In Canada a group of independent policy analysts, economists, business people and former politicians today launched an organization called Canada’s Ecofiscal Commission. It says it aims to “to align Canada’s economic and environmental aspirations. We believe this is both possible and critical for our country’s continuing prosperity.” The commission’s first report, identifying a set of policy targets that are extremely contentious in a country that is one of the world’s biggest oil and gas producers, and which famously pulled out of the Kyoto Accord:  

  • Road-congestion pricing
  • Municipal user fees.
  • Carbon pricing.
  • Subsidy reform.
  • Air-pollution pricing.
  • Water pollution pricing.
  • Water use pricing.
  • Catastrophic risk pricing.

In the United States, where today’s mid-term elections will determine control of the Senate, Republican Senator Jim Inhofe called the IPCC ” a front for the environmental left” in a statement responding to its fifth report. Inhofe, senior member of the Environment and Public Works Committee, has said he will lead the committee if the Republicans control the American Senate after today. An excerpt of his statement:

“The idea that our advanced industrialized economy would ever have zero carbon emissions is beyond extreme and further proof that the IPCC is nothing more than a front for the environmental left. It comes as no surprise that the IPCC is again advocating for the implementation of extreme climate change regulations that will cripple the global economy and send energy prices skyrocketing. The United States is in the midst of an energy renaissance that has the potential to bring about American energy independence, which would strengthen our national security and energy reliability for generations into the future. At a time of economic instability and increased threats to American interests, the IPCC’s report is little more than high hopes from the environmental left.”

U.S. Republican Senator Jim Inhofe in March, 2014. Photo By Glenn Fawcett, U.S. Department of Defence, public domain

U.S. Republican Senator Jim Inhofe in March, 2014. Photo By Glenn Fawcett, U.S. Department of Defence, public domain

Climate denial is a common and popular position in the United States where, for example, Fox News last week gave one of America’s most prominent deniers a “warm welcome,” reported Media Matters:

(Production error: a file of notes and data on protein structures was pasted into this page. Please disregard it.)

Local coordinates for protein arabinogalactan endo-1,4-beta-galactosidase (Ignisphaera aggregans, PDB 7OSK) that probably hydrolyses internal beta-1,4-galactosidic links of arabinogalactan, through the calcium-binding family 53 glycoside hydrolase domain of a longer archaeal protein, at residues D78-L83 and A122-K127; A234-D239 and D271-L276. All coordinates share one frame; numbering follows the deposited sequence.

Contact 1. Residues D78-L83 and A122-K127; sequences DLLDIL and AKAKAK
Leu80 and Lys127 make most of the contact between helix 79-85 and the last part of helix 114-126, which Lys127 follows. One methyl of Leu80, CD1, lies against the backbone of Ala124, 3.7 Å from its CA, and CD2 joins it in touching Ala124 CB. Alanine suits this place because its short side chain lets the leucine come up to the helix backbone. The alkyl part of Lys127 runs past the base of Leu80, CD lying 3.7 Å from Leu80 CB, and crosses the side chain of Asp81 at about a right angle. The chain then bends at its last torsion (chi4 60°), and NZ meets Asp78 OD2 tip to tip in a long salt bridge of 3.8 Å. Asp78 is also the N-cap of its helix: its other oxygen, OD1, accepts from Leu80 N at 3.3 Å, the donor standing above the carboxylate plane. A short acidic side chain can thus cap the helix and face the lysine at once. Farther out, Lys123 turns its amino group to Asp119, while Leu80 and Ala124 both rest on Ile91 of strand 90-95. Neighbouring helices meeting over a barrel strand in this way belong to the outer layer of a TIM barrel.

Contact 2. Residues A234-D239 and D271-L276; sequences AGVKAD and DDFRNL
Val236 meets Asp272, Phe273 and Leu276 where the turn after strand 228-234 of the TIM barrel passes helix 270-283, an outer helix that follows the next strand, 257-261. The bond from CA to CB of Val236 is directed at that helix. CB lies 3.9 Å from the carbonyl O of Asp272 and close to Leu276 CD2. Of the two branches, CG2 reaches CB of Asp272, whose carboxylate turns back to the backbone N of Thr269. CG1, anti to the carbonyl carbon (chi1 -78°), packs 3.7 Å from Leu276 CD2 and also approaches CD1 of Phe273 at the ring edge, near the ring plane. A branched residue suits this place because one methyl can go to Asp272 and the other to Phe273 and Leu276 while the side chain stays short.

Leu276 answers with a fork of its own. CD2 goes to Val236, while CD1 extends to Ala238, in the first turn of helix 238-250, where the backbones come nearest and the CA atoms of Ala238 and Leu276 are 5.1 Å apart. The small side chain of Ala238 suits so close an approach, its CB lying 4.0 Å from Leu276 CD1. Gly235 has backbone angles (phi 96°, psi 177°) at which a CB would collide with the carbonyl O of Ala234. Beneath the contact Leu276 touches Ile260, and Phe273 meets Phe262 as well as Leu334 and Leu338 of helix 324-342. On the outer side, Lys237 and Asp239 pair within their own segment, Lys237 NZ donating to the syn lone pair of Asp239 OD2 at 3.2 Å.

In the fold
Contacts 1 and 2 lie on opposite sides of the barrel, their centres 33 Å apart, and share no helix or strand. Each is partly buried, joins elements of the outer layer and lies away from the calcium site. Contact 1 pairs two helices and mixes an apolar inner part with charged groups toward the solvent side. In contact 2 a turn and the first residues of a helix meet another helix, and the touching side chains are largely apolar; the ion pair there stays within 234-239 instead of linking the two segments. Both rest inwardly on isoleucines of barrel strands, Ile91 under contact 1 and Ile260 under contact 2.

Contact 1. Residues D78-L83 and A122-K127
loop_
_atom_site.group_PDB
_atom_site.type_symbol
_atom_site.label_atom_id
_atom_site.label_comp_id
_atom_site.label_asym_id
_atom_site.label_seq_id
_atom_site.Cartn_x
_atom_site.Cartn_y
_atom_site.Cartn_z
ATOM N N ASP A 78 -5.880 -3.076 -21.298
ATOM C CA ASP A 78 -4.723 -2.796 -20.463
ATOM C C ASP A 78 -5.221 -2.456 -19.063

“The October 28 edition of Fox News’ The Kelly File featured John Coleman, co-founder of The Weather Channel, allowing him to promote his belief that “man-made global climate change is a myth.” During the segment, Coleman falsely claimed that the scientific consensus that human activities drive climate change is based on “bad, bad science” and repeated the falsehoods that an increase in Arctic ice disproves global warming and that polar bears are doing just fine. He also blamed Al Gore for making it difficult for a climate skeptic to “get on TV….

“For years, Coleman has been connected to the Heartland Institute, which has been funded by fossil-fuel interests, and its promotion of climate change denial. Coleman was featured at a Heartland Institute climate conference in July of this year.

 

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How does the IPCC know climate change is happening?

North Rim, Grand Canyon National Park, Arizona, U.S., in September, 2014. Photo by weesam via Flickr, Creative Commons

North Rim, Grand Canyon National Park, Arizona, U.S., September, 2014. Photo by weesam via Flickr, Creative Commons

By Mark Maslin, University College London
November 4, 2014

Climate change is one of the few scientific theories that makes us examine the whole basis of modern society. It is a challenge that has politicians arguing, sets nations against each other, queries individual lifestyle choices, and ultimately asks questions about humanity’s relationship with the rest of the planet.

The Intergovernmental Panel on Climate Change published its synthesis report on November 2, a document that brings together the findings from the IPCC’s three main working groups. It reiterates that the evidence for climate change is unequivocal, with evidence for a significant rise in global temperatures and sea level over the last hundred years. It also stresses that we control the future and the magnitude of shifting weather patterns and more extreme climate events depends on how much greenhouse gas we emit.

This is not the end of the world as envisaged by many environmentalists in the late 1980s and early 1990s, but it will mean substantial, even catastrophic challenges for billions of people.

Greenhouse gases absorb and re-emit some of the heat radiation given off by the Earth’s surface and warm the lower atmosphere. The most important greenhouse gas is water vapour, followed by carbon dioxide and methane, and without their warming presence in the atmosphere the Earth’s average surface temperature would be approximately -20°C.

While many of these gases occur naturally in the atmosphere, humans are responsible for increasing their concentration through burning fossil fuels, deforestation and other land use changes.

Although carbon dioxide is released naturally by volcanoes, ecosystems and some parts of the oceans, this release is more than compensated for through the carbon absorbed by plants and in other ocean regions, such as the North Atlantic. Had these natural carbon sinks not existed, CO2 would have built up twice as fast as it has done. Records of air bubbles in ancient ice show us that carbon dioxide and other greenhouse gases are now at their highest concentrations for more than 800,000 years.